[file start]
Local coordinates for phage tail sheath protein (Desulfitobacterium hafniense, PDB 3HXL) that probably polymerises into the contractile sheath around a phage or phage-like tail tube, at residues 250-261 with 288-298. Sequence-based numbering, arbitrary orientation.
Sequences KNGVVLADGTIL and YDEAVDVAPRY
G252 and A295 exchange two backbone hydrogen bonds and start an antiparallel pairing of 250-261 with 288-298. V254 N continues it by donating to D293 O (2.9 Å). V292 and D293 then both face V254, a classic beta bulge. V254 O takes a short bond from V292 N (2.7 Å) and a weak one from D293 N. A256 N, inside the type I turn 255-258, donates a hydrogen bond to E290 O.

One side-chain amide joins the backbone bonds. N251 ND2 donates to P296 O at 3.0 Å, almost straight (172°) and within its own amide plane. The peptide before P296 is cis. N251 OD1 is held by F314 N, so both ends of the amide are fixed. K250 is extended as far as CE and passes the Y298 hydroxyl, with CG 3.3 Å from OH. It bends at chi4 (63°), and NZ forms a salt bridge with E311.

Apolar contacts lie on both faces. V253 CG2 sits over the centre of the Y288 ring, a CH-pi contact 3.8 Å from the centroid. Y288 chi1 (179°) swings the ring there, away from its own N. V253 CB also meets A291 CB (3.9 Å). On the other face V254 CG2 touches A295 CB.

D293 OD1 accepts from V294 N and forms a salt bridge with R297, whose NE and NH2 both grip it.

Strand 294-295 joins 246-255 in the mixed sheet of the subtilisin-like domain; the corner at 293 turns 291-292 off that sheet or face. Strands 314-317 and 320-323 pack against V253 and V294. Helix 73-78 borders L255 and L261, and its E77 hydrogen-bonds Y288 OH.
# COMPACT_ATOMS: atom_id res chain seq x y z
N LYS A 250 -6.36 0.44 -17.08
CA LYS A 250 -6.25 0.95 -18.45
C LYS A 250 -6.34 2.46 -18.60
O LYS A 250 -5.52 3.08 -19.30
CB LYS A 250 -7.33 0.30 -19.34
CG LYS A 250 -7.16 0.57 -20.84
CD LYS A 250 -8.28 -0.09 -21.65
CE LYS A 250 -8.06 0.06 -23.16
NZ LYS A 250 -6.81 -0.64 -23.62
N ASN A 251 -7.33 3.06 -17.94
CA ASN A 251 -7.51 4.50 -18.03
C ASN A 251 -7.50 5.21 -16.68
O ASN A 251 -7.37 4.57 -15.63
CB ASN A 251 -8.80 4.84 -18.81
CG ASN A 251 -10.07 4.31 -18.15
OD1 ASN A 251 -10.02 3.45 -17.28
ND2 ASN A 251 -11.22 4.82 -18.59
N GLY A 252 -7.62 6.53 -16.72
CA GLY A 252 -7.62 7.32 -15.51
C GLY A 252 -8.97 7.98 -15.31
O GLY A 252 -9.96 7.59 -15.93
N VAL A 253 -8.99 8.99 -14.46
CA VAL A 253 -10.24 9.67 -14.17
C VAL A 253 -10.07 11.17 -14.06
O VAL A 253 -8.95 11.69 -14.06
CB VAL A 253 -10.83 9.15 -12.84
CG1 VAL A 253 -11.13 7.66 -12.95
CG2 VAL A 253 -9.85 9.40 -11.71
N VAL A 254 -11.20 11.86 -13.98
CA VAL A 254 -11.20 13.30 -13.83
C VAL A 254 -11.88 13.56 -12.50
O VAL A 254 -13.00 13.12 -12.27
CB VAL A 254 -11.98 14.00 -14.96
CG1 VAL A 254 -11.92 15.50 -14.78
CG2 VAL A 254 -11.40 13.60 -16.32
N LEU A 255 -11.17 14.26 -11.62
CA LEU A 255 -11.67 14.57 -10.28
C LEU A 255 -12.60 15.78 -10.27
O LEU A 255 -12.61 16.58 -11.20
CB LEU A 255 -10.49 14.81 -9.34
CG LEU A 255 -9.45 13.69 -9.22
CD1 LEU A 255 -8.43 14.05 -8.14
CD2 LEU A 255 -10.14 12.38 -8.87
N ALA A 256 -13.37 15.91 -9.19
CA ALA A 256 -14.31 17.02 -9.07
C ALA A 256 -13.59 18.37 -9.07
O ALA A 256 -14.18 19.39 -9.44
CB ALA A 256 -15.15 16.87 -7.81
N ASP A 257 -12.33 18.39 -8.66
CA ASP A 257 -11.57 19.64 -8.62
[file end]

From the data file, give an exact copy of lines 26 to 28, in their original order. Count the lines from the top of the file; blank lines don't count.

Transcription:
N GLY A 252 -7.62 6.53 -16.72
CA GLY A 252 -7.62 7.32 -15.51
C GLY A 252 -8.97 7.98 -15.31